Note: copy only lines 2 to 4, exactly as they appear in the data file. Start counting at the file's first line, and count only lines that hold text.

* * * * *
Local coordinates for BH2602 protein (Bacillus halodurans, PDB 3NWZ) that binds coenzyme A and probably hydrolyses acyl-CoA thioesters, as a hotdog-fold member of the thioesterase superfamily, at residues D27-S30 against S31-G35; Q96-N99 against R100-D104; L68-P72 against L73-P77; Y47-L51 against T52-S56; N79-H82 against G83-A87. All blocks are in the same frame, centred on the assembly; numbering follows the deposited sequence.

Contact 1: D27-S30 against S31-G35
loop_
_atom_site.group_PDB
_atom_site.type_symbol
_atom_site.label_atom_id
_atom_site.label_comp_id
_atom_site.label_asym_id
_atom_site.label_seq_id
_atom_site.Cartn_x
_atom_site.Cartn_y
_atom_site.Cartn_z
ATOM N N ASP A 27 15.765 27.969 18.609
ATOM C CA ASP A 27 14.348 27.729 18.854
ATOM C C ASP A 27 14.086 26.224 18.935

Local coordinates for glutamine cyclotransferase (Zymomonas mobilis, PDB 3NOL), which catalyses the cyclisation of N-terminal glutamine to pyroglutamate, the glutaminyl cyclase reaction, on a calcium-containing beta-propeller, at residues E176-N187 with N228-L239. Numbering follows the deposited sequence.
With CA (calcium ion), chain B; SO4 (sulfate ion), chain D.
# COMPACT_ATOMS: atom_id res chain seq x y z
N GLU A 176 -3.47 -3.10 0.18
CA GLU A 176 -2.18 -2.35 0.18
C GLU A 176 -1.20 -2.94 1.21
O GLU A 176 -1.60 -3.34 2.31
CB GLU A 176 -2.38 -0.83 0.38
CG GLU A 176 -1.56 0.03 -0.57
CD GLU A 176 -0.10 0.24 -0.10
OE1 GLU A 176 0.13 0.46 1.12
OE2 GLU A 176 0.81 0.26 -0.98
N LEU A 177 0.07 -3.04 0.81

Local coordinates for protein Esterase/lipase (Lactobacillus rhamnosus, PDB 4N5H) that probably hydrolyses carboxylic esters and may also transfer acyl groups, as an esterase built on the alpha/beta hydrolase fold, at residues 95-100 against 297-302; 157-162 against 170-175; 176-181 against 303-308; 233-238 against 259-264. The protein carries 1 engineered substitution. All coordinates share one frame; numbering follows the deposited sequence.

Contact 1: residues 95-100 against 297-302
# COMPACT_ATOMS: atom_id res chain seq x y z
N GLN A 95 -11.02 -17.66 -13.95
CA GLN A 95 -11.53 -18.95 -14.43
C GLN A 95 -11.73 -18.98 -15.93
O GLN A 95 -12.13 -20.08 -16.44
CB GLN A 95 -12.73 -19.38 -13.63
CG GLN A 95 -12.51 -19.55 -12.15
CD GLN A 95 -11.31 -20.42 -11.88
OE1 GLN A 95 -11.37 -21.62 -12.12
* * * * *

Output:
Contact 1: D27-S30 against S31-G35
loop_
_atom_site.group_PDB